Why Does it Take a Nixon to go to China?
AbstractSubstantial policy changes, like market-oriented reforms by populist parties and steps towards peace by 'hawks,' are sometimes implemented by 'unlikely' parties. To account for such episodes, this paper develops a framework in which incumbent politicians have better information about the state of the world than voters. The incumbent is unable to credibly transmit all this information since voters are also imperfectly informed about his ideology. The paper identifies conditions under which an incumbent party's electoral prospects increase the more atypical the policy it proposes. Popular support for a policy, or its 'credibility,' depends on the policymaker-policy pair. Copyright 1998 by American Economic Association.
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Bibliographic InfoPaper provided by UCLA Department of Economics in its series UCLA Economics Working Papers with number 728.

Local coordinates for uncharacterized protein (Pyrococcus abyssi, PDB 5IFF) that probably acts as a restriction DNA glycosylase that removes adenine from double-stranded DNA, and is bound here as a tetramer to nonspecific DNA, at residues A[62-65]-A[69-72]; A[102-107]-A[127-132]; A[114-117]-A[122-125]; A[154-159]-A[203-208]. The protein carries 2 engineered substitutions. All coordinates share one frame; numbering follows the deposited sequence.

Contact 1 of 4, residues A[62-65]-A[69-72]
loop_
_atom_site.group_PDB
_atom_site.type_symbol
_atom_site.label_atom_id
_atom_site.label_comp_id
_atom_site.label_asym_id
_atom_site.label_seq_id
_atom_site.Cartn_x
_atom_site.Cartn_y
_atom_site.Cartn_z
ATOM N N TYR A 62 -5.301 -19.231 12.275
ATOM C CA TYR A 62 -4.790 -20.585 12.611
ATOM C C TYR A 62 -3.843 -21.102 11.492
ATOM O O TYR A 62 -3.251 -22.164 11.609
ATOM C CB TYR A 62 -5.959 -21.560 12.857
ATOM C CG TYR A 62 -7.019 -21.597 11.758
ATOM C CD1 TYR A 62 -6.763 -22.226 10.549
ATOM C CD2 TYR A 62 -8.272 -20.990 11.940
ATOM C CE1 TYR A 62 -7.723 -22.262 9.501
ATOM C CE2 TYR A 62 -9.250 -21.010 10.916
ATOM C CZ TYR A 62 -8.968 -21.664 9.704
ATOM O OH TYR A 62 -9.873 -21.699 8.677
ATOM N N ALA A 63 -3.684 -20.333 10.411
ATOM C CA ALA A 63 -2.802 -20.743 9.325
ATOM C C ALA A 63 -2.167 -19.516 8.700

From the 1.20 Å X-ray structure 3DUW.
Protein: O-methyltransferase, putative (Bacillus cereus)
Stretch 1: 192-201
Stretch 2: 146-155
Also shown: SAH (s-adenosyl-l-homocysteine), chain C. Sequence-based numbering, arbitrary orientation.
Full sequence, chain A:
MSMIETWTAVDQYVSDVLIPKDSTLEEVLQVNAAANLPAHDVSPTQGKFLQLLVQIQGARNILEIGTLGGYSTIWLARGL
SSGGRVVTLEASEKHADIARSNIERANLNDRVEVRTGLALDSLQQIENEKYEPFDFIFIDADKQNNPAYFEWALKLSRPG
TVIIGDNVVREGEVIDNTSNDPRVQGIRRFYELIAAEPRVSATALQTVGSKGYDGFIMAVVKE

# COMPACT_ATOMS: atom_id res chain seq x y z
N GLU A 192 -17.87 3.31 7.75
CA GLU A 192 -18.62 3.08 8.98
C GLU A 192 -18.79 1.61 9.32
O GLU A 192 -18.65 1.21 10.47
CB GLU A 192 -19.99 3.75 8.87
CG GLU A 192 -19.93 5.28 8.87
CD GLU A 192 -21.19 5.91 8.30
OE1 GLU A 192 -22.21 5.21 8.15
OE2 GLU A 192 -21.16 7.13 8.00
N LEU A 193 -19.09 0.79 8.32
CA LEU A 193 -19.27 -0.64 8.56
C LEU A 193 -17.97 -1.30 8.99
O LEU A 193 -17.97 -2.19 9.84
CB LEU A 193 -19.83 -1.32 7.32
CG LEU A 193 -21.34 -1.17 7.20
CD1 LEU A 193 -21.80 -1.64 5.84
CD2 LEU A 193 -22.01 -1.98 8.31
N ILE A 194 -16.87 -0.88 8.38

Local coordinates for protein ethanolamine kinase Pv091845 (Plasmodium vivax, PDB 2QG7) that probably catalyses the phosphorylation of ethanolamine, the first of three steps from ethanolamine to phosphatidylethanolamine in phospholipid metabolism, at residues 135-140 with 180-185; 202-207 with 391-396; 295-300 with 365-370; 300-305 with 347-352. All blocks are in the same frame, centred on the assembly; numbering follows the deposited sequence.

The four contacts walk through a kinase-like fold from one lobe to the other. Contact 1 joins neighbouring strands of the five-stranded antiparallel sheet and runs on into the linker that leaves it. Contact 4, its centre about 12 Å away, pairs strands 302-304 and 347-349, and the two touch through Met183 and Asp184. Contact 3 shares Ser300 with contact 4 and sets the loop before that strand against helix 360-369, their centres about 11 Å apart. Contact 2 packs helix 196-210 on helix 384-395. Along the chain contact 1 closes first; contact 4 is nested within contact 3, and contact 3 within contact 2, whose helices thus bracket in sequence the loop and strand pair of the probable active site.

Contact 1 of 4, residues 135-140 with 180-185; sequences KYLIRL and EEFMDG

Date of creation: 01 Mar 1995
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Web page: http://www.econ.ucla.edu/
Other versions of this item:
- D70 - Microeconomics - - Analysis of Collective Decision-Making - - - General
- D80 - Microeconomics - - Information, Knowledge, and Uncertainty - - - General
- E60 - Macroeconomics and Monetary Economics - - Macroeconomic Policy, Macroeconomic Aspects of Public Finance, and General Outlook - - - General
- C72 - Mathematical and Quantitative Methods - - Game Theory and Bargaining Theory - - - Noncooperative Games
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